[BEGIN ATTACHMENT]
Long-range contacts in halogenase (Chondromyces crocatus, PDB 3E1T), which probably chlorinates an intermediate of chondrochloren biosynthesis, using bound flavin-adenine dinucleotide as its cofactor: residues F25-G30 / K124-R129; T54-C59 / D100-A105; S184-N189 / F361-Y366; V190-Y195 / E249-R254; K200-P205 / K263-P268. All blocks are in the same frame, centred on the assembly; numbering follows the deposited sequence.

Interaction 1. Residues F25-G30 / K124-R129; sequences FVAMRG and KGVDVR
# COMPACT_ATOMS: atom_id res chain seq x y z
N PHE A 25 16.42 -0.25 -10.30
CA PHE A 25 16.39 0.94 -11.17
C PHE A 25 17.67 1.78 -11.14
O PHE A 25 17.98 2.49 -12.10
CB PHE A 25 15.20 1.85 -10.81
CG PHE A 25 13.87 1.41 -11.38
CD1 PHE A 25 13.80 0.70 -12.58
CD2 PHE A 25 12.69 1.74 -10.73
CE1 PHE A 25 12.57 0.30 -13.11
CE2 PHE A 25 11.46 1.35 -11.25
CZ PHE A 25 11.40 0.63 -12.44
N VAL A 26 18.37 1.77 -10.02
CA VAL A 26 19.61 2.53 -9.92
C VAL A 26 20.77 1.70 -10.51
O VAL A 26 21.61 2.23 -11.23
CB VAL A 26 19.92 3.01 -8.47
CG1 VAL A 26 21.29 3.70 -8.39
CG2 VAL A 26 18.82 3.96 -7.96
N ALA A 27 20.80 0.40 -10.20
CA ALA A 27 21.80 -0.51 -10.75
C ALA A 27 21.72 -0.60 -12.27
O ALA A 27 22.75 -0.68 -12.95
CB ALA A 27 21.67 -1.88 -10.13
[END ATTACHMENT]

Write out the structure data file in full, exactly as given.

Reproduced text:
Long-range contacts in halogenase (Chondromyces crocatus, PDB 3E1T), which probably chlorinates an intermediate of chondrochloren biosynthesis, using bound flavin-adenine dinucleotide as its cofactor: residues F25-G30 / K124-R129; T54-C59 / D100-A105; S184-N189 / F361-Y366; V190-Y195 / E249-R254; K200-P205 / K263-P268. All blocks are in the same frame, centred on the assembly; numbering follows the deposited sequence.

Interaction 1. Residues F25-G30 / K124-R129; sequences FVAMRG and KGVDVR
# COMPACT_ATOMS: atom_id res chain seq x y z
N PHE A 25 16.42 -0.25 -10.30
CA PHE A 25 16.39 0.94 -11.17
C PHE A 25 17.67 1.78 -11.14
O PHE A 25 17.98 2.49 -12.10
CB PHE A 25 15.20 1.85 -10.81
CG PHE A 25 13.87 1.41 -11.38
CD1 PHE A 25 13.80 0.70 -12.58
CD2 PHE A 25 12.69 1.74 -10.73
CE1 PHE A 25 12.57 0.30 -13.11
CE2 PHE A 25 11.46 1.35 -11.25
CZ PHE A 25 11.40 0.63 -12.44
N VAL A 26 18.37 1.77 -10.02
CA VAL A 26 19.61 2.53 -9.92
C VAL A 26 20.77 1.70 -10.51
O VAL A 26 21.61 2.23 -11.23
CB VAL A 26 19.92 3.01 -8.47
CG1 VAL A 26 21.29 3.70 -8.39
CG2 VAL A 26 18.82 3.96 -7.96
N ALA A 27 20.80 0.40 -10.20
CA ALA A 27 21.80 -0.51 -10.75
C ALA A 27 21.72 -0.60 -12.27
O ALA A 27 22.75 -0.68 -12.95
CB ALA A 27 21.67 -1.88 -10.13